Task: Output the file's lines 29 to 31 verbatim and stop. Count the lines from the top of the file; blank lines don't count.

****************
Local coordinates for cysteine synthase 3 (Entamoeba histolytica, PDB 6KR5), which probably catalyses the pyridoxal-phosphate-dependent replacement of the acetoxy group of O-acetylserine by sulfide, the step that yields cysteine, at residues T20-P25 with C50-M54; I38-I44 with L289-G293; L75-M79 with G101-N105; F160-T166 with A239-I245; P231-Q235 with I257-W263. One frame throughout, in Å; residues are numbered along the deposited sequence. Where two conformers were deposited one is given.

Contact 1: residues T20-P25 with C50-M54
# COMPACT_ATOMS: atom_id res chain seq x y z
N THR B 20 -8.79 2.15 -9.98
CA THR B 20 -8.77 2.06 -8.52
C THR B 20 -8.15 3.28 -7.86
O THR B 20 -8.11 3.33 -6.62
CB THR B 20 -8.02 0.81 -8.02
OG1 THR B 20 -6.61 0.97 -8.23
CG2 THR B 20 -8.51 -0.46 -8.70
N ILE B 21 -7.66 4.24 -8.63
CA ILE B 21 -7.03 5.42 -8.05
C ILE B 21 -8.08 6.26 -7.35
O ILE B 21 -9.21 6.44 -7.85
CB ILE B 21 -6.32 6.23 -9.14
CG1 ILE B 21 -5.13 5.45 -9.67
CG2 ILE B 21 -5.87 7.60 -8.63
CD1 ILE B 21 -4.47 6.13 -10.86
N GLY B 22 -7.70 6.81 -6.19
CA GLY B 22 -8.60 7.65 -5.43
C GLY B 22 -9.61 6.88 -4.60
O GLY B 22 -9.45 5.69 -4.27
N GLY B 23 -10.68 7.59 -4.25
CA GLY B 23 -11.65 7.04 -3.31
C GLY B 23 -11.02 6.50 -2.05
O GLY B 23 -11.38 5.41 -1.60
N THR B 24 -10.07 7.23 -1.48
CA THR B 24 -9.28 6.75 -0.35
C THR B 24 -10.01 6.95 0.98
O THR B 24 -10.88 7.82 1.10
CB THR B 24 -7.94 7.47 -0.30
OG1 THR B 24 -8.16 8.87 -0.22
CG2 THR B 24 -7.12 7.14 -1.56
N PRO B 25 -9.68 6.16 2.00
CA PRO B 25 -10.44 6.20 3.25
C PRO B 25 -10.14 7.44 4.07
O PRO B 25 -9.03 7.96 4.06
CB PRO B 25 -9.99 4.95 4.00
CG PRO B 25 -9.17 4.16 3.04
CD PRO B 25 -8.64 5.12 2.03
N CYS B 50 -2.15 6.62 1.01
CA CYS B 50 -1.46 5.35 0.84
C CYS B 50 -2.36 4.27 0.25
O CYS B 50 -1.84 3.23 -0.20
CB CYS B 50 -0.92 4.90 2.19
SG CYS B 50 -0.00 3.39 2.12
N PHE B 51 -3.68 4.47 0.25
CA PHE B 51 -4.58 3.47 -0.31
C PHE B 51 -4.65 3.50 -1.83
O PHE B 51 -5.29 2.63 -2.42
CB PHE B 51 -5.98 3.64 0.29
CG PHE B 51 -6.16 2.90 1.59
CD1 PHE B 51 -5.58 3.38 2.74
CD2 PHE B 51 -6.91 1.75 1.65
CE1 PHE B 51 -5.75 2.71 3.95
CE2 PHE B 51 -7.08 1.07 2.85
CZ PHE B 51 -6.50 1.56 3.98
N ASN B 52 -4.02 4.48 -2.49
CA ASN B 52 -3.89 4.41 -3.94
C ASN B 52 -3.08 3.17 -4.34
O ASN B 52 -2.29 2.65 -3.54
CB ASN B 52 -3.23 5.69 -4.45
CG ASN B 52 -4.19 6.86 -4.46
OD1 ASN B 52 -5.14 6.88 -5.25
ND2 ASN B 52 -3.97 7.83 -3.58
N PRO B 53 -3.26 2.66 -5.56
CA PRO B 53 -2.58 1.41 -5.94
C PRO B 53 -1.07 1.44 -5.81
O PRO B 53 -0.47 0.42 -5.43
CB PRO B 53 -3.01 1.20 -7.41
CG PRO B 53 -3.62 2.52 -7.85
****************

C THR B 24 -10.01 6.95 0.98
O THR B 24 -10.88 7.82 1.10
CB THR B 24 -7.94 7.47 -0.30